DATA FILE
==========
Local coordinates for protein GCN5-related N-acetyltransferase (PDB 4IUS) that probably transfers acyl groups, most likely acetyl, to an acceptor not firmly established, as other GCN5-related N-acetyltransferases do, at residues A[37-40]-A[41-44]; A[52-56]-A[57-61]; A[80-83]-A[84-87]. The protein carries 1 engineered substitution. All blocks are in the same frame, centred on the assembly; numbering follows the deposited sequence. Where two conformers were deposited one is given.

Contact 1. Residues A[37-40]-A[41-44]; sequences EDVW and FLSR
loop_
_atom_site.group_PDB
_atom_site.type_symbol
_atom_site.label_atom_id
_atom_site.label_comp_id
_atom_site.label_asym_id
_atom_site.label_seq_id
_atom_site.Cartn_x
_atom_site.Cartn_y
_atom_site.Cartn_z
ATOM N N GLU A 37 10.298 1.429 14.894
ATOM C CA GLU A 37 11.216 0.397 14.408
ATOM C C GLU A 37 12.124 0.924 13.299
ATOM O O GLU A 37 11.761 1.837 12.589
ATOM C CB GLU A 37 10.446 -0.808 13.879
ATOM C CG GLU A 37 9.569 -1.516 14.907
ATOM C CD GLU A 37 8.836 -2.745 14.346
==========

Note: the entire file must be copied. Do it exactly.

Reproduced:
Local coordinates for protein GCN5-related N-acetyltransferase (PDB 4IUS) that probably transfers acyl groups, most likely acetyl, to an acceptor not firmly established, as other GCN5-related N-acetyltransferases do, at residues A[37-40]-A[41-44]; A[52-56]-A[57-61]; A[80-83]-A[84-87]. The protein carries 1 engineered substitution. All blocks are in the same frame, centred on the assembly; numbering follows the deposited sequence. Where two conformers were deposited one is given.

Contact 1. Residues A[37-40]-A[41-44]; sequences EDVW and FLSR
loop_
_atom_site.group_PDB
_atom_site.type_symbol
_atom_site.label_atom_id
_atom_site.label_comp_id
_atom_site.label_asym_id
_atom_site.label_seq_id
_atom_site.Cartn_x
_atom_site.Cartn_y
_atom_site.Cartn_z
ATOM N N GLU A 37 10.298 1.429 14.894
ATOM C CA GLU A 37 11.216 0.397 14.408
ATOM C C GLU A 37 12.124 0.924 13.299
ATOM O O GLU A 37 11.761 1.837 12.589
ATOM C CB GLU A 37 10.446 -0.808 13.879
ATOM C CG GLU A 37 9.569 -1.516 14.907
ATOM C CD GLU A 37 8.836 -2.745 14.346